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Best Safety Practices for High-Limit Sensors

By:  - October 29, 2021  


Heater systems have several safety controls built in to protect workers, devices and materials. High-limit sensors, or safety sensors, are one of these types of devices. Such sensors prevent runaway situations in which a switch does not turn off a heater and it continues heating after reaching the desired temperature. These can be dangerous situations that lead to damaged materials and devices or a fire that could injure employees and damage property.

Implementing the right high-limit sensor in the right location for your system is not something that should be overlooked. Watlow’s experts are prepared to walk you through these best practices to ensure your safety sensor is the best solution for your unique situation.

What is a High-Limit Sensor?

A high-limit sensor is a redundant sensor designed to monitor the temperature of a heater or the material it is heating. The safety sensor is connected to a high-limit controller, likely a mechanical contactor. In the event that a primary sensor or switch fails to turn off the heater after reaching the desired temperature and the heater continues to function, the high-limit controller disables the heater when the sensor reads a predetermined unsafe temperature. This redundant system activates any time there is a fault in the thermal loop of a system.

For example, a hot tub has a high-limit sensor to prevent the water from getting too hot. If the primary sensor fails, the heater will continue to heat the water. When the water temperature reaches a certain level, between 110 and 120 degrees Fahrenheit, the high-limit sensor will disable the heater.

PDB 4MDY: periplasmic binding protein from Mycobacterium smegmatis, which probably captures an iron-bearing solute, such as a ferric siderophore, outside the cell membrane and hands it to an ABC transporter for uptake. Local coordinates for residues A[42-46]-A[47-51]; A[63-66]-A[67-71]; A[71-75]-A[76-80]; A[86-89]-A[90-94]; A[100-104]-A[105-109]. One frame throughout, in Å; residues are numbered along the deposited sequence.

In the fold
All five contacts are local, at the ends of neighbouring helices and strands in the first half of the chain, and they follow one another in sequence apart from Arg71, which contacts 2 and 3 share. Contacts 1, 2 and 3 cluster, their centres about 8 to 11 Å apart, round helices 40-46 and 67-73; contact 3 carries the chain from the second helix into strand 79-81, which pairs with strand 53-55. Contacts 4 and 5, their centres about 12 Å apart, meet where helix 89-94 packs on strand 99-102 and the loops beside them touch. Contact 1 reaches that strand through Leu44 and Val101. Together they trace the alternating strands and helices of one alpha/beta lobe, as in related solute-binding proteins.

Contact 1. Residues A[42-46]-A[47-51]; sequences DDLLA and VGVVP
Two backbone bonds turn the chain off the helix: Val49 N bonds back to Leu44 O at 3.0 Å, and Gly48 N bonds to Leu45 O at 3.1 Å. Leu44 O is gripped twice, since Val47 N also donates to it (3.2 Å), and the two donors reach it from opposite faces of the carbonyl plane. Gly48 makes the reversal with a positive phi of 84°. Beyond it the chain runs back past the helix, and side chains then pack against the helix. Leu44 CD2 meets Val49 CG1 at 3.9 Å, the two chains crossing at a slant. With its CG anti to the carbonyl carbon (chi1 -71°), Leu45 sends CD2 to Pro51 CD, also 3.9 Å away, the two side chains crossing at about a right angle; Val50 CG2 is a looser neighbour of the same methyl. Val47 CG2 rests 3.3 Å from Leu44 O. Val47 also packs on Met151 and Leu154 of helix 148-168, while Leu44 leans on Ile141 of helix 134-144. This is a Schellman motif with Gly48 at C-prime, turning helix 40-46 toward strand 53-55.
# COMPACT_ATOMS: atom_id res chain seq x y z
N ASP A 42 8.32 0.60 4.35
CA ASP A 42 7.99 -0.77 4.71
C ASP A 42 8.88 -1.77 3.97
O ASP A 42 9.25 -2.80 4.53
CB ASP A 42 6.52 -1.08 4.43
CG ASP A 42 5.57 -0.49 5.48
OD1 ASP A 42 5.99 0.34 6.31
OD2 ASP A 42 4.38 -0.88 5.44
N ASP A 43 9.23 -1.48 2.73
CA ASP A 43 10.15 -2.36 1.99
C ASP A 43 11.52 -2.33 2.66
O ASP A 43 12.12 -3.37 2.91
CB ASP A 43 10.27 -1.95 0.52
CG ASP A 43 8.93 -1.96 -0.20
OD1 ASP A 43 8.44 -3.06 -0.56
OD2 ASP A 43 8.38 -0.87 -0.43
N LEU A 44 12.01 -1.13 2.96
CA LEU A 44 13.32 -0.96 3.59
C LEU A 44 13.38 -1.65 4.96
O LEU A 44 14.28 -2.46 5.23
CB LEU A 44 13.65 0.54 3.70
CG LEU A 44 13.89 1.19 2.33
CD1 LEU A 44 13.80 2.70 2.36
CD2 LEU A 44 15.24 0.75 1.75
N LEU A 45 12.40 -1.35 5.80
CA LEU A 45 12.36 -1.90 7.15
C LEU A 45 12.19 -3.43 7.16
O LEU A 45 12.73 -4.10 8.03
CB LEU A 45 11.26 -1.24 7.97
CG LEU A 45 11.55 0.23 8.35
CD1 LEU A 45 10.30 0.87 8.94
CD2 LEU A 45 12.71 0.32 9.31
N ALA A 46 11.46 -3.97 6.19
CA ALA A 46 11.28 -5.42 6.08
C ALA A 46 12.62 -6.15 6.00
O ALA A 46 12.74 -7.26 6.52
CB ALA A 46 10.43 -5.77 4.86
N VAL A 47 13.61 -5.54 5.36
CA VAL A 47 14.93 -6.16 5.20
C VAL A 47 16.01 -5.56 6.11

To provide additional safety, when the high-limit sensor trips the system, users are “latched out” until the system is inspected and reset by an operator, system designer or manufacturing engineer. Once the primary sensor is replaced and the system is reset, it can begin to operate as designed. In the spa example, the high-limit sensor will likely disable the pump in addition to the heater. A technician would need to inspect the hot tub and replace the primary sensor – and other defective parts, if necessary – before resetting the system.

What is the Best Location for a High-Limit Sensor?

Typically, high-limit sensors are included in the design of a heater and the designer of the device selects the location for the safety sensor. The majority of safety sensors on heaters are located near the top of the device as close to the heating element as possible. The thermal energy created by the heater is going to rise, so the top of the heater will experience the highest temperatures.

Multiple high-limit sensors are used on big heaters. A very large circulation heater may have several safety sensors to help identify failures in different sections of the heater. This approach allows operators to identify a potential issue before it becomes a bigger problem.

What Type of Sensor is Best Suited for High-Limit Applications?